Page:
The increase, which has driven wind’s share of generation to 48 million MWh in the first 11 months of 2016 from 36 million MWh in the first 11 months of 2015, has displaced over 11.6 million MWh of electricity that would otherwise have been produced at fossil-fired plants.
This shift is not surprising given that the amount of wind capacity in ERCOT, which includes most of Texas and more than 20 million electricity customers, had reached 17,000 megawatts by the end of October, driven by 1,200 megawatt of new wind-generation installations this year. An additional 2,000 megawatts of wind capacity is expected to come online this month.
It’s part of a trend we described in a report we published in September detailing a historic shift across ERCOT, which is shorthand for the market operated by the Electricity Reliability Council of Texas.
Less than a month ago, on Nov. 28, wind generation produced a record 15,000 megawatts of the electricity used in ERCOT. The record for percentage of the total ERCOT load served by windwas set earlier in the year, on March 23.
This year’s increase in ERCOT follows similar increases in previous years; wind generation in ERCOT has soared by more than 84 percent since 2011. The trend has contributed to a steep decline in coal-fired generation, which provided 27 percent of total electricity generation in ERCOT in the first 11 months of 2016, down from 39 percent in 2011.
And wind’s share of ERCOT electricity generation can be expected to continue to grow significantly in coming years.
A SIMILAR SHIFT IS OCCURING ACROSS THE VAST REGION OF MIDDLE AMERICA SERVED BY THE SOUTHWEST POWER POOL (SPP), an area known also as the Saudi Arabia of wind. It includes all or most of Kansas, Nebraska, North Dakota, Oklahoma, South Dakota, and significants chunks of other states.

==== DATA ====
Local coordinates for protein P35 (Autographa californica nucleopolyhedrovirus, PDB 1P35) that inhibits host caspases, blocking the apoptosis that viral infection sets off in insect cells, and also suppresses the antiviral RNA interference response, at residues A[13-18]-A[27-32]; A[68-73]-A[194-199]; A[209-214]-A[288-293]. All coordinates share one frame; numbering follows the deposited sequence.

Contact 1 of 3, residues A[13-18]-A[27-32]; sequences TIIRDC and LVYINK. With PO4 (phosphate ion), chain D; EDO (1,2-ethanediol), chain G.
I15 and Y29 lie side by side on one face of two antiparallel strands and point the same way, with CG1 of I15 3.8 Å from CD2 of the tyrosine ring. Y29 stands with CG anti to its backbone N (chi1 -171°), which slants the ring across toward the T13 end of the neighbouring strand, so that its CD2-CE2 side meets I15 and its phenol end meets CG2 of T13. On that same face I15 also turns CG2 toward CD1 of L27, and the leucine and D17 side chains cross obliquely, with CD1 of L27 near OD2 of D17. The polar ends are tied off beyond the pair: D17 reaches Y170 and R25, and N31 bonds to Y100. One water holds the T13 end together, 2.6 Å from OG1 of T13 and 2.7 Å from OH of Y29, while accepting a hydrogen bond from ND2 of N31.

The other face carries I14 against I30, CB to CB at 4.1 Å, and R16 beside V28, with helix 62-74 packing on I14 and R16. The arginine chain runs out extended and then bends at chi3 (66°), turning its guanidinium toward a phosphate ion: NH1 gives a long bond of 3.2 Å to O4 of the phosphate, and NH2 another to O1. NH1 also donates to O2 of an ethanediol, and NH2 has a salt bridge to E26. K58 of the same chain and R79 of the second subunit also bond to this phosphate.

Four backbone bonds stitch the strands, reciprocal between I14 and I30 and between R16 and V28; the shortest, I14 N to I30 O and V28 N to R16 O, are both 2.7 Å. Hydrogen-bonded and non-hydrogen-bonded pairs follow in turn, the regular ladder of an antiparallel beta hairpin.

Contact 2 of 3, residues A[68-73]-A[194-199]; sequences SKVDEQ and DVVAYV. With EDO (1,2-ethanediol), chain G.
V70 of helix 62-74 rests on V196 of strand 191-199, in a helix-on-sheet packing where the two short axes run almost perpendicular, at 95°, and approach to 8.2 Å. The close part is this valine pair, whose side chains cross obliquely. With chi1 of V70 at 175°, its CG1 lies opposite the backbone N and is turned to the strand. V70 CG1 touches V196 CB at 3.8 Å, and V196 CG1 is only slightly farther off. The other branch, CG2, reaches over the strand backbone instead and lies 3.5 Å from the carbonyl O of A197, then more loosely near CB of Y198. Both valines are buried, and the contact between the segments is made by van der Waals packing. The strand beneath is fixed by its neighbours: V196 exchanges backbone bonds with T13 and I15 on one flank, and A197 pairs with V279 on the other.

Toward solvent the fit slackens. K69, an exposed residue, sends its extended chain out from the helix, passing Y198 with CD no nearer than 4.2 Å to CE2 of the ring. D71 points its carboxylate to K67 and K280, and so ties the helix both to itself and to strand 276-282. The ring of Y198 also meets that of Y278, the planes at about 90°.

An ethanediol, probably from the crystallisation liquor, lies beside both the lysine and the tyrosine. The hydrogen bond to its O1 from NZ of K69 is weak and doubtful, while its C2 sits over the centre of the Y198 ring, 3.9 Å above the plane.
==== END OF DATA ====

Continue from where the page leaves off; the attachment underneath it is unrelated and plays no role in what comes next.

SPP reported having more than 12,000 megawatts of wind capacity in service this year, with as much as an additional 4,000 expected to come online soon.
More than 33,000 megawatts of wind projects are in various stages of development across the region, which—as SPP itself has said—has “more potential wind energy in [its] footprint than SPP could absorb.”
It’s an export industry in the making.
As with ERCOT, SPP wind-powered electricity production has surged. Last winter, wind produced 17.7 percent of electricity generated in SPP, a 70 percent increase from two years earlier. This past February, wind provided about 21 percent of SPP electricity, and on a number of occasions this year, wind has provided almost half of the region’s total generation. Overall, wind accounted for more than 17 percent SPP generation in the first 11 months of 2016.
Meanwhile, the amount of power generated by coal-fired generators has fallen. It dropped to 48 percent of the total generation in SPP in the first 11 months of 2016 from more than 62 percent in 2013.
David Schlissel is IEEFA’s director of resource planning analysis.